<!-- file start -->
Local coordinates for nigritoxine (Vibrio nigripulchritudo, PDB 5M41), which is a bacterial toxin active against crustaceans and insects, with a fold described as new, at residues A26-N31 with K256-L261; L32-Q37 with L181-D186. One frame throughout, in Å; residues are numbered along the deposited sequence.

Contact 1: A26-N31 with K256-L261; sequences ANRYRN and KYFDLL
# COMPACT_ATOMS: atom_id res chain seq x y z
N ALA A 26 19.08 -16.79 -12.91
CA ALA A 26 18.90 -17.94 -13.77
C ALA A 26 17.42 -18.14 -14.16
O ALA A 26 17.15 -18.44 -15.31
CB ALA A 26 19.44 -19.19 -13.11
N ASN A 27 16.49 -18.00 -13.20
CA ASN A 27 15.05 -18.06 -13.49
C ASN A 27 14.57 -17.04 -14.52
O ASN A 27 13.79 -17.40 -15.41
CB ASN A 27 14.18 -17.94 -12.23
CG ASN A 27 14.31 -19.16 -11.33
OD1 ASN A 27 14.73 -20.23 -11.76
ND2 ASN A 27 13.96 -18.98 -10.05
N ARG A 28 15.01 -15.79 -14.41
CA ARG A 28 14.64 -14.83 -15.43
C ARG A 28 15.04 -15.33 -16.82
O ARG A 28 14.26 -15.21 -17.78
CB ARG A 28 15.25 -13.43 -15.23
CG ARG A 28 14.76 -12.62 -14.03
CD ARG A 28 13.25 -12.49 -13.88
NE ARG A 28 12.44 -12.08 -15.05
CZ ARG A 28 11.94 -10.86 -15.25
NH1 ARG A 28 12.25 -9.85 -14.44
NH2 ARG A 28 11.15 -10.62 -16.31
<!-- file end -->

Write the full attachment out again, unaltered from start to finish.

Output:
Local coordinates for nigritoxine (Vibrio nigripulchritudo, PDB 5M41), which is a bacterial toxin active against crustaceans and insects, with a fold described as new, at residues A26-N31 with K256-L261; L32-Q37 with L181-D186. One frame throughout, in Å; residues are numbered along the deposited sequence.

Contact 1: A26-N31 with K256-L261; sequences ANRYRN and KYFDLL
# COMPACT_ATOMS: atom_id res chain seq x y z
N ALA A 26 19.08 -16.79 -12.91
CA ALA A 26 18.90 -17.94 -13.77
C ALA A 26 17.42 -18.14 -14.16
O ALA A 26 17.15 -18.44 -15.31
CB ALA A 26 19.44 -19.19 -13.11
N ASN A 27 16.49 -18.00 -13.20
CA ASN A 27 15.05 -18.06 -13.49
C ASN A 27 14.57 -17.04 -14.52
O ASN A 27 13.79 -17.40 -15.41
CB ASN A 27 14.18 -17.94 -12.23
CG ASN A 27 14.31 -19.16 -11.33
OD1 ASN A 27 14.73 -20.23 -11.76
ND2 ASN A 27 13.96 -18.98 -10.05
N ARG A 28 15.01 -15.79 -14.41
CA ARG A 28 14.64 -14.83 -15.43
C ARG A 28 15.04 -15.33 -16.82
O ARG A 28 14.26 -15.21 -17.78
CB ARG A 28 15.25 -13.43 -15.23
CG ARG A 28 14.76 -12.62 -14.03
CD ARG A 28 13.25 -12.49 -13.88
NE ARG A 28 12.44 -12.08 -15.05
CZ ARG A 28 11.94 -10.86 -15.25
NH1 ARG A 28 12.25 -9.85 -14.44
NH2 ARG A 28 11.15 -10.62 -16.31